14

I would like to replace a set of characters with corresponding characters from another set, something like this:

original set: ots
"target" set: u.x

foobartest → fuubar.ex.

Translations/transliterations like this are the specialty of the tr command:

$ echo 'foobartest' | tr 'ots' 'u.x'
fuubar.ex.

Unfortunately tr doesn't support changing files in-place like sed does.
I would like to use sed so I don't have to reinvent the wheel of juggling temp files.

  • Self-answering this question since I couldn't seem to find any results for "sed translate characters". The magic keyword ended up being "transliterate", but I figured it's worth making this feature as easily findable as possible. – n.st Sep 13 '17 at 16:28
  • Something to keep in mind when trying to implement workarounds for this: tr (correctly) ignores recursion in the replacement sets: echo 'abc' | tr ab bxbxc. A primitive solution might butcher that to xxc because it re-applies the translation to characters that have already been translated. – n.st Sep 13 '17 at 16:41
  • Related: tr analog for unicode characters? (GNU sed contrary to GNU tr can transliterate multi-byte characters) – Stéphane Chazelas Sep 13 '17 at 16:51
  • If you want another possibility: perl can do translate, and -i, and (unless ancient) multibyte. Not POSIX, but pretty common. – dave_thompson_085 Sep 14 '17 at 9:26
24

sed has the y command that works just like tr:

$ echo 'foobartest' | sed 'y/ots/u.x/'
fuubar.ex.

The y command is part the POSIX sed specification, so it should work on just about any platform.

And since it's sed, you can have it replace a file with its edited version, sparing you the bothersome temp file business (provided your implementation of sed supports the -i option, which is not specified by POSIX):

$ sed -i 'y/ots/u.x/' some-file.txt
  • @StéphaneChazelas Thanks for pointing that out; I wasn't aware of the inner workings until now. I've edited my answer to mention that. – n.st Sep 13 '17 at 16:38
  • Thanks, this is extraordinarily useful! I was expecting it to work in VIM (8.0.1092 on CentOS 7.3) but it doesn't. Shouldn't anything sed does, VIM do? – dotancohen Sep 14 '17 at 9:39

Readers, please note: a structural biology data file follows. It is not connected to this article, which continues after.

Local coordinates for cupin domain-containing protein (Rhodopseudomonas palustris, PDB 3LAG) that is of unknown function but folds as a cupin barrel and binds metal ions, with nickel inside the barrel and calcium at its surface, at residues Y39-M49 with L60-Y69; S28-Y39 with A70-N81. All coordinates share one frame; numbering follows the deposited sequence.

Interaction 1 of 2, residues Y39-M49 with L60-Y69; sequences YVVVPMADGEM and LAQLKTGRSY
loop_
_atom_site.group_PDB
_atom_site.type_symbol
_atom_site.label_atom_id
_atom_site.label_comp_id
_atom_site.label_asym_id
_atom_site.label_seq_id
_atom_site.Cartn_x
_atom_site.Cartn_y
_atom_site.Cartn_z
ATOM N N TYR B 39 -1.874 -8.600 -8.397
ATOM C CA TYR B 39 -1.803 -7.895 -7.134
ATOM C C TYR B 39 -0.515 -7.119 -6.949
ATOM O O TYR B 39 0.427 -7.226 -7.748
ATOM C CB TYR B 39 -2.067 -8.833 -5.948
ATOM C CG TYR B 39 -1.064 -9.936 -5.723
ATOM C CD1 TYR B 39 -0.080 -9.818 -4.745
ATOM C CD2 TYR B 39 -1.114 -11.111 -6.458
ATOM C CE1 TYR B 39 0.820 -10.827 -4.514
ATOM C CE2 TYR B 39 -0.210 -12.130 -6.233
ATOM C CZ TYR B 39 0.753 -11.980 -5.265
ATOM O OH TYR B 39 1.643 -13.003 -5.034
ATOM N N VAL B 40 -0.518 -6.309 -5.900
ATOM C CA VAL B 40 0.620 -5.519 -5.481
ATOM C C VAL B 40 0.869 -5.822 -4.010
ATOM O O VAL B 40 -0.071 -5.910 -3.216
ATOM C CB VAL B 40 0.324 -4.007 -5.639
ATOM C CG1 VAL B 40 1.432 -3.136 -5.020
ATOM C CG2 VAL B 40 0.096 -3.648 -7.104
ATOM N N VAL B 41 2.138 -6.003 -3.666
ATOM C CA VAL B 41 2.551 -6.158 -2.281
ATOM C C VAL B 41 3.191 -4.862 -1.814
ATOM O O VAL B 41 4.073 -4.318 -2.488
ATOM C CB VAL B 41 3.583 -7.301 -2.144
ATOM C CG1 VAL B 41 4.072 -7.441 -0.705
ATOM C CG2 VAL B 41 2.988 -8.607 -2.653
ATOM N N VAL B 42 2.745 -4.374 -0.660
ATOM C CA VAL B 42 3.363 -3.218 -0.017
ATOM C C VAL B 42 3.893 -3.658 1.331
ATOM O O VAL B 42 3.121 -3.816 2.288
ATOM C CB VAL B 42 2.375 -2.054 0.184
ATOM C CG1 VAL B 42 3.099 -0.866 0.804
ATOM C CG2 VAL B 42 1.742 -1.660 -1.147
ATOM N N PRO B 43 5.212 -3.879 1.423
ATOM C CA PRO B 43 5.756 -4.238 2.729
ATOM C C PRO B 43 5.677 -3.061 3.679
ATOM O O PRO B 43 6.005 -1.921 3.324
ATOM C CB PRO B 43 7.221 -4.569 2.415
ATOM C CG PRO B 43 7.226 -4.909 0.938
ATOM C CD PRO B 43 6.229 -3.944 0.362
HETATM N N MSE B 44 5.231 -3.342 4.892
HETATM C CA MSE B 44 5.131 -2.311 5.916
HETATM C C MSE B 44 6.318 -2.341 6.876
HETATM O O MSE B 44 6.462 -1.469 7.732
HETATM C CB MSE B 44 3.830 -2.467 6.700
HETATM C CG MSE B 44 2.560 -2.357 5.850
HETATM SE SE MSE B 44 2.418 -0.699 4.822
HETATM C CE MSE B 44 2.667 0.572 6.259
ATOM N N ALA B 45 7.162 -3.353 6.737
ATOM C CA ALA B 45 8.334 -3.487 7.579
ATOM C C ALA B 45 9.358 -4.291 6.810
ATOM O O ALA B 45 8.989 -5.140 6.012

• 1
    @dotancohen Just because Vim's substitution function is modelled after sed's doesn't mean the other functions are as well. ;) The Vim mailing list has a thread about finding a y/abc/def/ equivalent; the best option seems to be :%call setline(".", tr(getline("."),"abc","def")). – n.st Sep 14 '17 at 10:25
8

If like in your case, you're transliterating characters without changing their size (anyway, some implementations like GNU tr only support single-byte characters), you can do:

tr 'ots' 'u.x' < file 1<> file

That is, have tr overwrite the file over itself.

That's better than sed -i on several accounts:

  • it doesn't need extra disk space (except for some sparse file, copy-on-write special cases)
  • it preserves inode numbers, ownership, permissions, ACLs...
  • it works OK with symlinks, it doesn't break hard links
  • it doesn't leave temp files lying about when killed.

One drawback is that if it's interrupted, the file will end up being half-translated (in this case, though, you can run it again to finish it). Some sed implementations would handle that correctly by making sure the original file remains unchanged unless the command succeeds.

  • 3
    Be careful re-running the translation if you've got recursion in the translation sets, e.g. echo 'abc' | tr ab bx. – n.st Sep 13 '17 at 16:44
  • 1
    @n.st, yes, that's why I said in this case, though I agree it's worth spelling it out. – Stéphane Chazelas Sep 13 '17 at 16:48
  • In the end, I had to work with temp files after all: gist.github.com/n-st/048facd0c12f105ac122030fb58b962f — The multibyte characters made it impossible to use GNU tr and in our symlink-heavy PXE environment, sed -i was a screw-up waiting to happen… :/ – n.st Sep 13 '17 at 17:32
  • @n.st, iconv -t cp437 seems more appropriate for that. – Stéphane Chazelas Sep 13 '17 at 19:55
  • iconv breaks when the input file already contains cp437-encoded bytes, or a mixture of multiple encodings. So while it's preferable in the general case, it's more robust to do manual replacements on this case. – n.st Sep 14 '17 at 7:11
4

As another alternative, if your main issue is the lack of support for changing files in-place, you might be interested in the sponge tool from the moreutils package:

tr 'ots' 'u.x' < file | sponge file

will write to file, but only open file for writing once the input is complete. From the manpage:

sponge reads standard input and writes it out to the specified file. Unlike a shell redirect, sponge soaks up all its input before opening the output file. This allows constructing pipelines that read from and write to the same file.

Unless you have really large files which cannot be held in memory, sponge could work for you.

  • 2
    One issue with sponge is that it still overwrites file if tr fails (for instance if you had write but not read access to file) – Stéphane Chazelas Sep 14 '17 at 8:36
  • Oh, indeed it does; I didn't expect that. Thanks. – mindriot Sep 14 '17 at 9:57
  • See the cat file >; file operator of ksh93 which writes the output to a tempfile which is renamed to the destination only if the command succeeds (but like sed -i, that creates a new file instead of overwriting the original). – Stéphane Chazelas Sep 14 '17 at 10:27

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